Fines for school absences dropped significantly across England during the coronavirus pandemic – which the National Association of Headteachers described as unsurprising, as the crisis “fundamentally changed” the education landscape.
Department for Education data shows that 604 penalty notices were issued to Lincolnshire parents for a child’s poor attendance in 2020-21 – though measures did not apply for two months when schools were not open to all pupils.
Though no figures were available for 2019-20 because of the pandemic, the number of fines last year was down 80% from 3,059 in 2018-19.
Of the fines last year, 437 (72%) were for unauthorised family holidays.
Across England, the number of notices issued fell from 333,400 to just 45,800 over this period – a fall of 86%, and the lowest number since 2011-12.
Their use varied greatly in different parts of the country, with 15 local authorities issuing 10 or fewer.
Meanwhile, just a dozen areas were responsible for over a third of all fines nationally last year.
James Bowen, director of policy for school leaders’ union NAHT, said: “Fines have always been a blunt instrument when it comes to managing persistent absenteeism, and even more so if the reasons are related to the pandemic.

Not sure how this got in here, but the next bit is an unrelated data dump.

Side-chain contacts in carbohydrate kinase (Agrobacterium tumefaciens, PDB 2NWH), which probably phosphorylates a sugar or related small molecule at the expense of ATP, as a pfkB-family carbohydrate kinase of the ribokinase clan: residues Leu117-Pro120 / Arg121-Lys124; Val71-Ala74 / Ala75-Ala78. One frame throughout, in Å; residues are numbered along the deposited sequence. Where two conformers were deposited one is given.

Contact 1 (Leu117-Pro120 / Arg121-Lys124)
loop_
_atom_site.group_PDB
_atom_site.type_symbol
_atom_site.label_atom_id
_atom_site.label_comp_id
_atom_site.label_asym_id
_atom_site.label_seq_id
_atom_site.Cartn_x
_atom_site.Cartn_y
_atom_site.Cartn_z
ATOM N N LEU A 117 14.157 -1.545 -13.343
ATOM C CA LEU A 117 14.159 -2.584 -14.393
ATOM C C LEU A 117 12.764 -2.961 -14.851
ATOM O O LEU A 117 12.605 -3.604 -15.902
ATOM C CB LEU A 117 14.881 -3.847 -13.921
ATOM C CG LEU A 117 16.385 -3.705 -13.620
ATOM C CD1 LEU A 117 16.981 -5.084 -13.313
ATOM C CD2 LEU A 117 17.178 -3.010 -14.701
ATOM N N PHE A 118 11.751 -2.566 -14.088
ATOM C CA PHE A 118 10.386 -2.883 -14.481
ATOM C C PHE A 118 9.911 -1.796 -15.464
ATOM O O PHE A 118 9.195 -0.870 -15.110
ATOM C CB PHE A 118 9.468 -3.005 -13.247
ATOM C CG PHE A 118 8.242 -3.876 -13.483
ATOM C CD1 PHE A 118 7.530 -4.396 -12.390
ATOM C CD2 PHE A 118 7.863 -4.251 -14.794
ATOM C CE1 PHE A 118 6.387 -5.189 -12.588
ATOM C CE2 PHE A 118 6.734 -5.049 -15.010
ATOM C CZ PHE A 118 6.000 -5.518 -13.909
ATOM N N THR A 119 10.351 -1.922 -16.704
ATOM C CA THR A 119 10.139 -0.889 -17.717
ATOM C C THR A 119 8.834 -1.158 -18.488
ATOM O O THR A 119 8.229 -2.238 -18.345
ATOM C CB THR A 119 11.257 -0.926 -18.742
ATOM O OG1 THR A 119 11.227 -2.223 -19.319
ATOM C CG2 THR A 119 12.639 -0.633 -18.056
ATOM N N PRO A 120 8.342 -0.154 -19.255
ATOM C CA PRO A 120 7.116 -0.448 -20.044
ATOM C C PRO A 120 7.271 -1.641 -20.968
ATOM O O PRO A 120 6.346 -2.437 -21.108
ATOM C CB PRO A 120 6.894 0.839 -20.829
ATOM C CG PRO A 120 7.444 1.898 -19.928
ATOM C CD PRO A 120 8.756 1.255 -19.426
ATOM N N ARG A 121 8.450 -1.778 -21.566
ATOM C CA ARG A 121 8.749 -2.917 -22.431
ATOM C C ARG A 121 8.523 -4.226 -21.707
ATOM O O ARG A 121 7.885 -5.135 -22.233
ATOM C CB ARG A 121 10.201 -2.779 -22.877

“Schools will be working closely with families where persistent absenteeism is an issue to provide the necessary support to help get pupils back into school.
“The reality is that if a parent is concerned enough about their child’s safety to keep them off school, the threat of a fine is unlikely to change their minds.”
Penalty notices are £60 if paid within 21 days of being issued, but rise to £120 if paid between 22 and 28 days.
If the penalty is still outstanding, the council must either prosecute for the original offence or withdraw the notice.
There were almost 5,000 prosecutions for non-payment nationally last year – 77 in Lincolnshire.
Julie McCulloch, director of policy at the Association of School and College Leaders, said: “It’s important that all children are in school during term time, particularly as most will have missed out on extended periods of face-to-face education over the last two years, and many continue to face ongoing disruption as a result of Covid.
“Headteachers have discretion over whether to classify an absence as authorised or unauthorised, and local authorities over whether to issue penalty notices.
“All involved will be mindful of the difficult circumstances of the last two years when making those decisions.”
A DfE spokeswoman said fines are available to local authorities when there is no lawful reason for a child’s absence, but other support to boost attendance can also be offered where appropriate.